In the early 2000s, I was a student at UConn in Storrs, CT. I had been spoiled by the ska and punk scene in the New Haven area where I’d grown up. Thankfully, there was CT Ska Productions putting together hall shows and the occasional ska show at the Webster in Hartford to keep me entertained. But, I soon discovered that Boston was less than an hour and a half away. Touring acts sometimes came through New Haven or Hartford, but they definitely stopped in Boston. Suddenly, I had new options for shows.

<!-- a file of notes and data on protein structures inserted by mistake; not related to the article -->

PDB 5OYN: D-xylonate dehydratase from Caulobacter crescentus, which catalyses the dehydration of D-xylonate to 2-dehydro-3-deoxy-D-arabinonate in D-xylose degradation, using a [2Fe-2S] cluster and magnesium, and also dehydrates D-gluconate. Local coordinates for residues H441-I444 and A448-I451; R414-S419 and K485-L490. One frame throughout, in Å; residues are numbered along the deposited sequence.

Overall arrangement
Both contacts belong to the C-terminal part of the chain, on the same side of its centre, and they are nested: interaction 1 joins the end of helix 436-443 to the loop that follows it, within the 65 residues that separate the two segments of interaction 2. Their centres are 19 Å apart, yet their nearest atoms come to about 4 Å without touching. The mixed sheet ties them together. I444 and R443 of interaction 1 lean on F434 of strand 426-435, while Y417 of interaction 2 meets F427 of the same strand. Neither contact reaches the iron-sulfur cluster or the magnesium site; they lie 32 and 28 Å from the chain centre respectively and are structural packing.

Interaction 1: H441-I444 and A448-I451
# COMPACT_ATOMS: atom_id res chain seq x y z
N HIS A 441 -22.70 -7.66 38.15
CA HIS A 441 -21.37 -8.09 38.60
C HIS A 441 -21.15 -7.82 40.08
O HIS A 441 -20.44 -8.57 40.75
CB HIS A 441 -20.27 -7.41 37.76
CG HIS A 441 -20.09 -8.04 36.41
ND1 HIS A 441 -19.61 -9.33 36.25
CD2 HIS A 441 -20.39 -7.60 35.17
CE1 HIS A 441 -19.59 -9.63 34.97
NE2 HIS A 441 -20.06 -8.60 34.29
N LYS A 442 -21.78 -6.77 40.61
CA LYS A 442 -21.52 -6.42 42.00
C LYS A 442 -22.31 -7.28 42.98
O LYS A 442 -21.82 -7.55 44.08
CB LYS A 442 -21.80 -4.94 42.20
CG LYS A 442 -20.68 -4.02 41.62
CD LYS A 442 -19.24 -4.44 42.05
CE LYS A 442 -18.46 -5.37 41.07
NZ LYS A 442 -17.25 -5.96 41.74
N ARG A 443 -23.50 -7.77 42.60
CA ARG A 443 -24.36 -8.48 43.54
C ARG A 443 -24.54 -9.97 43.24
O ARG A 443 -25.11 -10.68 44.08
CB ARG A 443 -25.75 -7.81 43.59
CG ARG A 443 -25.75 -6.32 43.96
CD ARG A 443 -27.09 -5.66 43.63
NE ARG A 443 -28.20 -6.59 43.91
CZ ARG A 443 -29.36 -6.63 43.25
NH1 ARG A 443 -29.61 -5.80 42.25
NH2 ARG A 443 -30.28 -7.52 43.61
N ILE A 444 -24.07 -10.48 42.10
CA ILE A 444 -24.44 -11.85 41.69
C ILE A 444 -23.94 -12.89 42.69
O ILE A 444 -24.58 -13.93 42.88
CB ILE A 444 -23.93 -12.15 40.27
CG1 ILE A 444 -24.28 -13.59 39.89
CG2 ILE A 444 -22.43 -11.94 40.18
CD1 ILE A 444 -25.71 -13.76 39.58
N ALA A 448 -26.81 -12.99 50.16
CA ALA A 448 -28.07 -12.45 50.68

I was also in the habit of arriving as early as I could for shows to catch the openers. The internet was still in its youth, so you had to rely on opening acts and compilations for the discovery of new acts. The only challenge was finding out what shows were happening. I didn’t exactly have access to the newspapers and other publications with venue listings. I was reliant on word of mouth, message boards, and the website Bostonska.com. It did a great job of listing active bands, upcoming gigs, and venues likely to host a ska show. I was hooked. But this was before social media and rss feeds. I had to check all of these websites regularly and religiously to stay on top of upcoming shows. The shows were always high energy and well attended–at least that’s how choose romanticize it now.